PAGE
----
Volvo is paying the price for the lack of investment in the last days of Ford ownership after the 2008 banking collapse, says sales and marketing chief Doug Speck.
Global sales of 422,00 last year were 6% down on 2011, with falls in Europe (minus 1.3%) and China (down 11%) more than offsetting gains in the US, Russia, Japan and south-east Asia.
"It was also a fairly weak product year for us," said Speck. "Our only new product was the V60. But I saw the trend reversing in the second half of the year and confidence was measurably better, so I would expect 2013 to be comparable for us, year-on-year.
"I believe the market will grow 8 to 9% in China and we will retain our share there. The US will probably grow 5 to 6% and we will protect our share there. The wild card is Europe. Our projection is that it will be down 3 to 4%, but no-one can be certain."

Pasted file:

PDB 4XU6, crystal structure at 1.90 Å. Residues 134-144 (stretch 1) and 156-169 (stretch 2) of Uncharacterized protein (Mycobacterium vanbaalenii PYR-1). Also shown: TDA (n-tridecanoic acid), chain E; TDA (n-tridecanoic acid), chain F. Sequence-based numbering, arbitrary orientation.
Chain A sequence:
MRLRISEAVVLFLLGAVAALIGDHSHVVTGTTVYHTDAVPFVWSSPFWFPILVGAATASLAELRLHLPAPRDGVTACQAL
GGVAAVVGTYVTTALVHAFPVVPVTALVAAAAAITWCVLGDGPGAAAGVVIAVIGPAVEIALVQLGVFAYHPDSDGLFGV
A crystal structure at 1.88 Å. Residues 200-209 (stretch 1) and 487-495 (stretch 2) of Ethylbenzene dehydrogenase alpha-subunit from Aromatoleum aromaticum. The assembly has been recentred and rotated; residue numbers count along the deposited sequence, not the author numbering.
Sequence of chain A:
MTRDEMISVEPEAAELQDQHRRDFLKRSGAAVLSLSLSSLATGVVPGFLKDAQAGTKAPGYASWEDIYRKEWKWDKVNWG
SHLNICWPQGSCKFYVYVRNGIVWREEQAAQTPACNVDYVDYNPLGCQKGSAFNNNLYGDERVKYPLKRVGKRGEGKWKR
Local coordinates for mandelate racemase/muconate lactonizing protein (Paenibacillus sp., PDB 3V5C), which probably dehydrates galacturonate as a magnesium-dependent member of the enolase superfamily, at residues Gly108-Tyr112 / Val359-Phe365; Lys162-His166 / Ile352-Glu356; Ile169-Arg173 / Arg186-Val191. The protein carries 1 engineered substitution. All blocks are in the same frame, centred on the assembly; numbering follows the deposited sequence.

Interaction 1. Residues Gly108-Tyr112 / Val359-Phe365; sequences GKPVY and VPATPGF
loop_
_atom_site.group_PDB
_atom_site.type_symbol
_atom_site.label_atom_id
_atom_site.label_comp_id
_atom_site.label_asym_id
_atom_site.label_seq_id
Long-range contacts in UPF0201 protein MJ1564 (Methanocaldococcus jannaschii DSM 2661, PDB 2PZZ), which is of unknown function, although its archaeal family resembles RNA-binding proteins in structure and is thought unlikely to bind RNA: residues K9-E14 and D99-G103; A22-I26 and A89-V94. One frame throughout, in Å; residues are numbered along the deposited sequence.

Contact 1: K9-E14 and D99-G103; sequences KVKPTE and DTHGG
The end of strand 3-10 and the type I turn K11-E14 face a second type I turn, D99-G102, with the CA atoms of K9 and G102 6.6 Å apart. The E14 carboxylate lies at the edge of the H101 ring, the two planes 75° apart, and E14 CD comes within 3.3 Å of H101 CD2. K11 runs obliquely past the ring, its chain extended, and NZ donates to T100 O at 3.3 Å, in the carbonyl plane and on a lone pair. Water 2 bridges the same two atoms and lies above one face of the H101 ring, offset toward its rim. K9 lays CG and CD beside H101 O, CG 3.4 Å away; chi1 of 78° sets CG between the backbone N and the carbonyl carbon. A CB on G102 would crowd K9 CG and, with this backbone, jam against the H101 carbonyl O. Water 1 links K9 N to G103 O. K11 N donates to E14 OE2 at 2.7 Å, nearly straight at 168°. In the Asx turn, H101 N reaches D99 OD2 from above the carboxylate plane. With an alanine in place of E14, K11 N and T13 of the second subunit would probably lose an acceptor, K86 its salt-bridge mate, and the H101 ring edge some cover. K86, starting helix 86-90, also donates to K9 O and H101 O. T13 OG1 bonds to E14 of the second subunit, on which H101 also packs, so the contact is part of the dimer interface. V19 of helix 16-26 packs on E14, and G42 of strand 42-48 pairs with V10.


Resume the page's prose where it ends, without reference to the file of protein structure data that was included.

Volvo will have updates to the whole V60 range starting at the Geneva show in March and begin introducing its new four-cylinder powertrains at the end of the year, but it will be late 2014 before the first all-new product comes along - a replacement for the XC90.
"The XC90 has aged beautifully, but it has still aged, and it is a very strategically important car for us," said Speck. "The introduction of a new XC90 will be a very important event for us."
Volvo also needs a new compact car to replace the C30 which goes out of production this year, says Speck.
"In Europe we have the V40, but we need something for the rest of the world and we don't yet know what it will be," he added. "Most likely it will be a partnership with someone, and we are already talking to several people.
Russia, China and the US want sedans, but from a global point of view the most important car for that segment would be an XC40."